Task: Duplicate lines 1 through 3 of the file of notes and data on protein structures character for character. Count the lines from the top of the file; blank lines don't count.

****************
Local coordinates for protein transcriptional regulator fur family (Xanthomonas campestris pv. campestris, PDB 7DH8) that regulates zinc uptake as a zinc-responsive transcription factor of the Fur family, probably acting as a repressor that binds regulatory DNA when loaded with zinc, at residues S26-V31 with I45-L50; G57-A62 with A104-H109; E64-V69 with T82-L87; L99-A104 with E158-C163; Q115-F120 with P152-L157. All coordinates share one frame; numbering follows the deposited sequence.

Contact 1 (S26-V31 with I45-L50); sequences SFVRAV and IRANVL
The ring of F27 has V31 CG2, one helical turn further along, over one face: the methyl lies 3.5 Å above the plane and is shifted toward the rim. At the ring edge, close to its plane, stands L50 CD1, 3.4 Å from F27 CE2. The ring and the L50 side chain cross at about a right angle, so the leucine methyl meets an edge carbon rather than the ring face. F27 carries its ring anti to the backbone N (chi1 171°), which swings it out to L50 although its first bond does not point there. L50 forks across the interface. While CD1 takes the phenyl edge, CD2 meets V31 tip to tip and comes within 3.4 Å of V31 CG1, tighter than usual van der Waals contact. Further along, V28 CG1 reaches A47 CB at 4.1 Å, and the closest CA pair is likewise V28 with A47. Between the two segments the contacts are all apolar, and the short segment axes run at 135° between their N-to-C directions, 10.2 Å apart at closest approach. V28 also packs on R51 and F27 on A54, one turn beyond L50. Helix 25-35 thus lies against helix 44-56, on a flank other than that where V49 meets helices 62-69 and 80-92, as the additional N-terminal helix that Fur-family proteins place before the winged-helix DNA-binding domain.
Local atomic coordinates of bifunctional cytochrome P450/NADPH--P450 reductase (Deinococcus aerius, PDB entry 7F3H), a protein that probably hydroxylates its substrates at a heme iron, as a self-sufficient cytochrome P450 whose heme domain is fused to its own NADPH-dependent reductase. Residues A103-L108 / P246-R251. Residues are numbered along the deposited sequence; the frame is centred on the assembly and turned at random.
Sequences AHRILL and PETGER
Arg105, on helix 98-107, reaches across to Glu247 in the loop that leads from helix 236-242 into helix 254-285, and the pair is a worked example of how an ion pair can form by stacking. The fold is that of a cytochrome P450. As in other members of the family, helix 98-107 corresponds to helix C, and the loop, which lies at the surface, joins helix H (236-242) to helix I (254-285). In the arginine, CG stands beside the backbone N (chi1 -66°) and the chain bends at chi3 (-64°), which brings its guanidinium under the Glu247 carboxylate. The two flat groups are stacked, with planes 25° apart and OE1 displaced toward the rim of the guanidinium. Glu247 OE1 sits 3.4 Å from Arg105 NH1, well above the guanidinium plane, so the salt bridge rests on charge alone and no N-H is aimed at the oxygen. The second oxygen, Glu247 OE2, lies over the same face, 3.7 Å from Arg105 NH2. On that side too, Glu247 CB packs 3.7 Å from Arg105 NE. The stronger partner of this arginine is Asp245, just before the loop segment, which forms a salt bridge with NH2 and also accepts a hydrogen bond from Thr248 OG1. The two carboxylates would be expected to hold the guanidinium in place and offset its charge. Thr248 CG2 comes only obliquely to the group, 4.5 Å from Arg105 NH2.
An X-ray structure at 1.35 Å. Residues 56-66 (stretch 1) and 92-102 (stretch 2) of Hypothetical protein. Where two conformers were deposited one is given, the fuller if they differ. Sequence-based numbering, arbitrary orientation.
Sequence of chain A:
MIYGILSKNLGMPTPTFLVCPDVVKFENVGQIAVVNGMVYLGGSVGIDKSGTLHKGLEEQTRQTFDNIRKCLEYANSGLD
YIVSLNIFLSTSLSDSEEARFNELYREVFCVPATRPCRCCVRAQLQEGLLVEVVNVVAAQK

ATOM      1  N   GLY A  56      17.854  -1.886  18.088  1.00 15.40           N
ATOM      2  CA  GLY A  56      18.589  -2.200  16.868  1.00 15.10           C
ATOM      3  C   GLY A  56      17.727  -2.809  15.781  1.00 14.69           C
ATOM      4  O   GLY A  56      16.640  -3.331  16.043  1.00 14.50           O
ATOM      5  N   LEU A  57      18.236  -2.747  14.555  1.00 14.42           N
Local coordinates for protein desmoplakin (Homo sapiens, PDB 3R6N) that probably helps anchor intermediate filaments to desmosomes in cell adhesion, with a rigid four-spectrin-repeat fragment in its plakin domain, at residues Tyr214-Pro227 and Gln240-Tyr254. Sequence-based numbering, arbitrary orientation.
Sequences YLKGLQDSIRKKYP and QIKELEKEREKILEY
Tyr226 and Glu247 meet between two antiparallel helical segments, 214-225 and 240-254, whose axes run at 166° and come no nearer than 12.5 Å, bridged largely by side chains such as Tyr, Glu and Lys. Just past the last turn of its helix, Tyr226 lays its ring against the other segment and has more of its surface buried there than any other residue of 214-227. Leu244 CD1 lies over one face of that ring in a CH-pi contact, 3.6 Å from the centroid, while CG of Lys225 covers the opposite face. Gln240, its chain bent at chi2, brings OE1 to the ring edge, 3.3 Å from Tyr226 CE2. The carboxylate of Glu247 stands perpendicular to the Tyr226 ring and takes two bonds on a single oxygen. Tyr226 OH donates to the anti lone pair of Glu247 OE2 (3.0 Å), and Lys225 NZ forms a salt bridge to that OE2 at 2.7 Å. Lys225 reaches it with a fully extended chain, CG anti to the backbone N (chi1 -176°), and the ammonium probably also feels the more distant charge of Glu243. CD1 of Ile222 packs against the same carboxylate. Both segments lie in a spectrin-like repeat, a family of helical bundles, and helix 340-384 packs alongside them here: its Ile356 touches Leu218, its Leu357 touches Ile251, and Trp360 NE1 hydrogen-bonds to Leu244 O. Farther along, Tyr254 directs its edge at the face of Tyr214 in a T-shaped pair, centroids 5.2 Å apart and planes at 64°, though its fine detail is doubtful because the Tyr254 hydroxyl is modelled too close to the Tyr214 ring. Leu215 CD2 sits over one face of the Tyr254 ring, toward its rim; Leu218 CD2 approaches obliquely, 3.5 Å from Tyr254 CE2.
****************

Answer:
Local coordinates for protein transcriptional regulator fur family (Xanthomonas campestris pv. campestris, PDB 7DH8) that regulates zinc uptake as a zinc-responsive transcription factor of the Fur family, probably acting as a repressor that binds regulatory DNA when loaded with zinc, at residues S26-V31 with I45-L50; G57-A62 with A104-H109; E64-V69 with T82-L87; L99-A104 with E158-C163; Q115-F120 with P152-L157. All coordinates share one frame; numbering follows the deposited sequence.

Contact 1 (S26-V31 with I45-L50); sequences SFVRAV and IRANVL
The ring of F27 has V31 CG2, one helical turn further along, over one face: the methyl lies 3.5 Å above the plane and is shifted toward the rim. At the ring edge, close to its plane, stands L50 CD1, 3.4 Å from F27 CE2. The ring and the L50 side chain cross at about a right angle, so the leucine methyl meets an edge carbon rather than the ring face. F27 carries its ring anti to the backbone N (chi1 171°), which swings it out to L50 although its first bond does not point there. L50 forks across the interface. While CD1 takes the phenyl edge, CD2 meets V31 tip to tip and comes within 3.4 Å of V31 CG1, tighter than usual van der Waals contact. Further along, V28 CG1 reaches A47 CB at 4.1 Å, and the closest CA pair is likewise V28 with A47. Between the two segments the contacts are all apolar, and the short segment axes run at 135° between their N-to-C directions, 10.2 Å apart at closest approach. V28 also packs on R51 and F27 on A54, one turn beyond L50. Helix 25-35 thus lies against helix 44-56, on a flank other than that where V49 meets helices 62-69 and 80-92, as the additional N-terminal helix that Fur-family proteins place before the winged-helix DNA-binding domain.